The above-described prior art devices have a number of inherent problems. Firstly, due to the large quantity of heat which occurs during the laser emission by the laser generator, the laser tube itself is thermally deformed with fluctuations in its laser output. Nevertheless, no measure is provided to prevent such fluctuations of the light source itself, which would impair the accuracy of the measurement.

Secondly, the reflected waves from the corner cube prism and the reflected waves from the reflecting mirror are passed along the same optical path, while transmitted through the collimator lens. Therefore, even if the corner cube lens is used to magnify the displacement ΔS of the rectilinearly moving body to a doubled scale 2ΔS, the magnified displacement is minimized as the reflected waves are transmitted through the collimator lens, resulting in low resolution of the displacement by the 4-quadrant photosensor.

Thirdly, of the six error components which occur to the rectilinearly moving body, it has been impossible to measure the rolling error Y when it is necessitated to measure same simultaneously with the above-mentioned four components.

SUMMARY OF THE INVENTION

With a view to overcoming the above-mentioned problems of the prior art, it is an object of the present invention to provide a device for measuring rectilinear motions, which can measure the factors of the four error components simultaneously with high accuracy.

It is another object of the invention to provide a device for measuring rectilinear motions, which is adapted to correct the errors attributable to fluctuations of a luminous flux generating means in the measurement of the factors of the respective error components to enhance the accuracy of the measurement.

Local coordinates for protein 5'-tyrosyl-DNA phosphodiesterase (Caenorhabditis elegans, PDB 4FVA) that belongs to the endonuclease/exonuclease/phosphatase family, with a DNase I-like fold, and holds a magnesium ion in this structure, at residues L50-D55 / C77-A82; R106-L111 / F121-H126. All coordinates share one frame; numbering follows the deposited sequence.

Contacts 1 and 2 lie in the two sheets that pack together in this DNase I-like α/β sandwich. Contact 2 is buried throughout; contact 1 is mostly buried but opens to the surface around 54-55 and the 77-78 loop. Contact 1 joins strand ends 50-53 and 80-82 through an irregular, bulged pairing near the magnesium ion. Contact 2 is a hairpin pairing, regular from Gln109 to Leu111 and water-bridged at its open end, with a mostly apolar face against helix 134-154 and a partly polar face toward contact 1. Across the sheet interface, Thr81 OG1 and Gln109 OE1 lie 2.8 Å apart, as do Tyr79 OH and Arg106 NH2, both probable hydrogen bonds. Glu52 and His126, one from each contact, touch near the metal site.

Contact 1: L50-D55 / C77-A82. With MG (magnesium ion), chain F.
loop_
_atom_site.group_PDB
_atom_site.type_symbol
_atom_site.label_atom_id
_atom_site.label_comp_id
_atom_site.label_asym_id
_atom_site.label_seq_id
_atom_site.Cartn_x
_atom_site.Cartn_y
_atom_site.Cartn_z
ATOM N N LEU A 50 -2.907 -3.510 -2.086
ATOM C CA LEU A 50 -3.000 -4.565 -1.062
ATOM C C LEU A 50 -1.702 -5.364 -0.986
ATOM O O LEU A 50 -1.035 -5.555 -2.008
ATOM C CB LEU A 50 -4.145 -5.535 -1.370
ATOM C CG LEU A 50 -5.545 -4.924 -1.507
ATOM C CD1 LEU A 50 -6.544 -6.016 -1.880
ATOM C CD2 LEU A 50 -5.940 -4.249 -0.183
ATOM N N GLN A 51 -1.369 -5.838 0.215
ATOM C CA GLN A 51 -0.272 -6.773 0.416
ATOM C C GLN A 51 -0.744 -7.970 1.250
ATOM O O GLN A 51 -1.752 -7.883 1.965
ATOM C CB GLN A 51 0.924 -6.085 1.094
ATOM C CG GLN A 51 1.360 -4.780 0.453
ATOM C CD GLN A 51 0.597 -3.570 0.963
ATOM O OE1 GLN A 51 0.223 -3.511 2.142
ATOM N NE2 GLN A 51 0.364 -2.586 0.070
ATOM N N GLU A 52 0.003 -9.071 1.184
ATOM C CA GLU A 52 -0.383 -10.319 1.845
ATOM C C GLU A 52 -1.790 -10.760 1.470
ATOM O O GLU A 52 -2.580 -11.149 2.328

It is a further object of the present invention to provide a rectilinear motion measuring device which employs separately a displacement detecting optical path and an angle detecting optical path and which can magnify the displacement of a rectilinearly moving body by 2n times, desirably, by four times for enhancing the accuracy of the measurement.

It is still another object of the invention to provide a rectilinear motion measuring device which can simultaneously measure the factors of five error components, including the rolling error in addition to the above-mentioned four error components.

In accordance with the present invention, the foregoing objects are achieved by the provision of a rectilinear motion measuring device which essentially includes:

a displacing prism and a reflecting mirror provided on the side of a rectilinearly moving body for movement therewith;

a luminous flux generating means for generating a luminous flux of linearly polarized light with a vibrational plane of a predetermined angle;

a corrective position detection means for detecting the displacement of the light source of the luminous flux generating means on the basis of the luminous flux projected therefrom;

a displacement magnifying means adapted to magnify the displacement of the displacing prism on the side of the rectilinearly moving body by reciprocating the luminous flux from the luminous flux generating means for n-times to and from the displacing prism to

magnify the displacement of the prism by 2n times;

a position detection means for detecting the luminous flux led out on a magnified scale from the displacement magnifying means;